Fire and rescue cut beyond safety levels

According to a recent article in the Herald, county councillors believe that the fire service is safer in their hands than it would be in those of the Police and Crime Commissioner.

Furthermore, the Herald expressed the view, in its Comment column, that the fire and rescue services have been transformed and are enjoying continuous improvement.

I would suggest that this newspaper should be consulting our fire fighters before coming out with views that are contrary to what is actually happening out in the real world.

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If the PCC took over the management of both fire and rescue services she could hardly do a worse job than the fire authorities has done over the past few years; they have cut the services not just to the bone but actually into it.

I am sure that the vast majority of the public has absolutely no idea how much pressure the county’s fire and rescue services are under as they try to cope with the results of financial cuts. These have resulted in fewer appliances and fewer firefighters being available to come to their aid in the event of an emergency.

You only have to read report after report in our newspapers to realise that our fire stations can no longer cope on their own with many of the fires that they are called upon to deal with.

In May last year, when a fire broke out in a high-rise block of city flats, the nearest three fire stations had to call upon appliances from two other towns, both 12 miles away, because the number of the city’s appliances had been reduced so severely. It once had at least 10, it now has 4.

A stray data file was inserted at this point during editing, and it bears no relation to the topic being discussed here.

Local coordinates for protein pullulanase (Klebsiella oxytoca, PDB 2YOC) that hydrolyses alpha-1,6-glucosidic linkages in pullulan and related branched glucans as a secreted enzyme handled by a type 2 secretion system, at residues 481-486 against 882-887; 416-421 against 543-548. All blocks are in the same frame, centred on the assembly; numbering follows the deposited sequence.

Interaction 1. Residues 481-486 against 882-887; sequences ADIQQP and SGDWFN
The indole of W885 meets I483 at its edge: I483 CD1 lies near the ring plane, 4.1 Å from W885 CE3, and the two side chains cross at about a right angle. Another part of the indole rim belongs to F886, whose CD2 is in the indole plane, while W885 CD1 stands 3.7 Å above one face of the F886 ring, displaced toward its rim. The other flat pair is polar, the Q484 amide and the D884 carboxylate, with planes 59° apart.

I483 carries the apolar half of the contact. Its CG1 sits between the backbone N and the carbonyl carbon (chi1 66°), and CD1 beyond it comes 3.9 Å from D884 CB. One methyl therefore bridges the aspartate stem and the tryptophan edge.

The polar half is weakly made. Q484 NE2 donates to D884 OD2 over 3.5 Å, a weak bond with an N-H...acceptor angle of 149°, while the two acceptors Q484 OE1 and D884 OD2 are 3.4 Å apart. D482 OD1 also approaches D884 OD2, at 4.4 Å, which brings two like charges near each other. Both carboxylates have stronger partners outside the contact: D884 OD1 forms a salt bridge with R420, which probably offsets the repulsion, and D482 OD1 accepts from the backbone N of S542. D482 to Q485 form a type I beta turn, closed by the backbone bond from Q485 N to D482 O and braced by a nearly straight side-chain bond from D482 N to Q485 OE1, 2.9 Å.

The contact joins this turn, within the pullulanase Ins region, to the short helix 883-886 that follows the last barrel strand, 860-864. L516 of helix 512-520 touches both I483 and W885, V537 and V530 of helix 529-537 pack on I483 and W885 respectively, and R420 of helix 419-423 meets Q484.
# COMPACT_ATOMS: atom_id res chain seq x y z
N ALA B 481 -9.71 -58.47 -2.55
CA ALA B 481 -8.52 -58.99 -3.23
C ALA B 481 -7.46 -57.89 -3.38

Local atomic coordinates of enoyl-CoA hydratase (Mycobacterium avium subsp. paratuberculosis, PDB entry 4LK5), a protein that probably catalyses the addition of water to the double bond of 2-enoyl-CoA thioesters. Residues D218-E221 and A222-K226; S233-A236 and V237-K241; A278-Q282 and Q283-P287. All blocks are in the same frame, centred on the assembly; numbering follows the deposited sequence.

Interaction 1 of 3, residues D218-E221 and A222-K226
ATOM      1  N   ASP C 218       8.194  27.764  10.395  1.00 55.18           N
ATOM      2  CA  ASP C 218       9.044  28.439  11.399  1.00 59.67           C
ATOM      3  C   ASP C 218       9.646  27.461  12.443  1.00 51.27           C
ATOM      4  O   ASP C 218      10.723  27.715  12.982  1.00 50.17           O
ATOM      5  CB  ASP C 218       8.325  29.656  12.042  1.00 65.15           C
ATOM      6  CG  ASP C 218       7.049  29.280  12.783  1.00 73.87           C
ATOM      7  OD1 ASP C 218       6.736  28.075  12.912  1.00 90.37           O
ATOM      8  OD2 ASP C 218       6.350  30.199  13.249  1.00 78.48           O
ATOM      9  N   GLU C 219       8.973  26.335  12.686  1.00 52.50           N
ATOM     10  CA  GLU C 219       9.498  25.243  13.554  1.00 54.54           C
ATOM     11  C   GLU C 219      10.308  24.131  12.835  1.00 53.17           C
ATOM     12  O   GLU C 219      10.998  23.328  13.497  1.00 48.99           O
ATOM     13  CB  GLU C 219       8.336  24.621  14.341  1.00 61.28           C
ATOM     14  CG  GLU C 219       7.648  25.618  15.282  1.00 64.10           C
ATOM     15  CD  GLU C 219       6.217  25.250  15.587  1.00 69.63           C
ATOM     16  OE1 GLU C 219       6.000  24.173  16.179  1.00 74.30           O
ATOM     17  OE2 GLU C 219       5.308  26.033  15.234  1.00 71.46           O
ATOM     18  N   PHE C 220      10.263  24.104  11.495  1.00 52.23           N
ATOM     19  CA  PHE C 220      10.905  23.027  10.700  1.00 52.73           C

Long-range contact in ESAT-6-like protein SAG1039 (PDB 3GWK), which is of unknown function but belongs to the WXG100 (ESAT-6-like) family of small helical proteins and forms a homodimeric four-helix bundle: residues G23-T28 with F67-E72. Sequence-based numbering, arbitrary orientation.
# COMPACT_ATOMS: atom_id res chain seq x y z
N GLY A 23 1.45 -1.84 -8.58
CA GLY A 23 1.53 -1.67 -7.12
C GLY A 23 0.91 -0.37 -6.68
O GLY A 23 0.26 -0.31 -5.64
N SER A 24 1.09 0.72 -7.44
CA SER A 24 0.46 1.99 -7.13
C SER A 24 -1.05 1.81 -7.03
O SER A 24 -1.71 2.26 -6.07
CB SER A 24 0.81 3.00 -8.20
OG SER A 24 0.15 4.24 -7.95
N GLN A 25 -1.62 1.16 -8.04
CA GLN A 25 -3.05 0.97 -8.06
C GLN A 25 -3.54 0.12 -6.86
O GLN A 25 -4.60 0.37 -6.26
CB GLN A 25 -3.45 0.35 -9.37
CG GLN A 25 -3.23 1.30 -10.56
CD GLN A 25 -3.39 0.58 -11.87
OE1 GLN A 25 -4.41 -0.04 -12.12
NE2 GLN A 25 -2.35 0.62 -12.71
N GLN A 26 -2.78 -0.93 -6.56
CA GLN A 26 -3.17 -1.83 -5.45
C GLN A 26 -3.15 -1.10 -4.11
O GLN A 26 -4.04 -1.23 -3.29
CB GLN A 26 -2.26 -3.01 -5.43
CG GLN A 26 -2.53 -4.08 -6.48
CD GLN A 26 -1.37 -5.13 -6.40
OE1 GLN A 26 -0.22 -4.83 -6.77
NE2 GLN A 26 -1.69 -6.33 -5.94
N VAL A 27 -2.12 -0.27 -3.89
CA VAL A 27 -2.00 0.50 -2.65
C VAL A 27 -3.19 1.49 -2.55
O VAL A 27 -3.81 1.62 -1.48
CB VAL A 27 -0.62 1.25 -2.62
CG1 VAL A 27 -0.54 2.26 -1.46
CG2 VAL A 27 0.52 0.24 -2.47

In June two major fires occurred, within a short time of each other, in Brighton. The local stations could not cope on their own and extra fire engines had to come from six fire stations based in other parts of the county, one of

which had to travel the astonishing distance of 37 miles to get to the scene.

In October of the same year a school fire in the county required the use of appliances from no less than 10 fire stations, some having to travel more than 20 miles before they could go into action.

In February this year, 10 appliances had to be called in to help out at an incident as, once again, the local fire stations could not manage on their own. One machine had to travel more than 23 miles to get to the fire.

All this extra travelling time means that the engines take far longer to arrive at the fires and could so easily arrive too late to be effective. Lives could be lost.

Lives probably will be lost unless more appliances and more firefighters are made available.

It is not just large fires where this is happening. One, involving three cars, broke out at the Homebush shopping centre at Shoreham quite recently. Two appliances were called in to deal with it, one of them having to travel from Worthing, over 6 miles away.

Six miles, when the nearest fire station was directly opposite the site of the fire!

I did note that the councillors lined themselves up in front of a fire engine for the photograph but did not think to include any of the men and women who actually crewed it.

Perhaps it no longer has a crew.

I would conclude by saying that I have absolutely no connection whatsoever with either East or West Sussex Fire and Rescue Services; I am simply a member of the public who has been saddened to see these services being stripped of

appliances and their crews in order to meet financial targets.

Perhaps one of the councillors can tell me just how much money should or should not be spent to save a life.

Or should I ask the Police and Crime Commissioner?

Eric Waters

Ingleside Crescent


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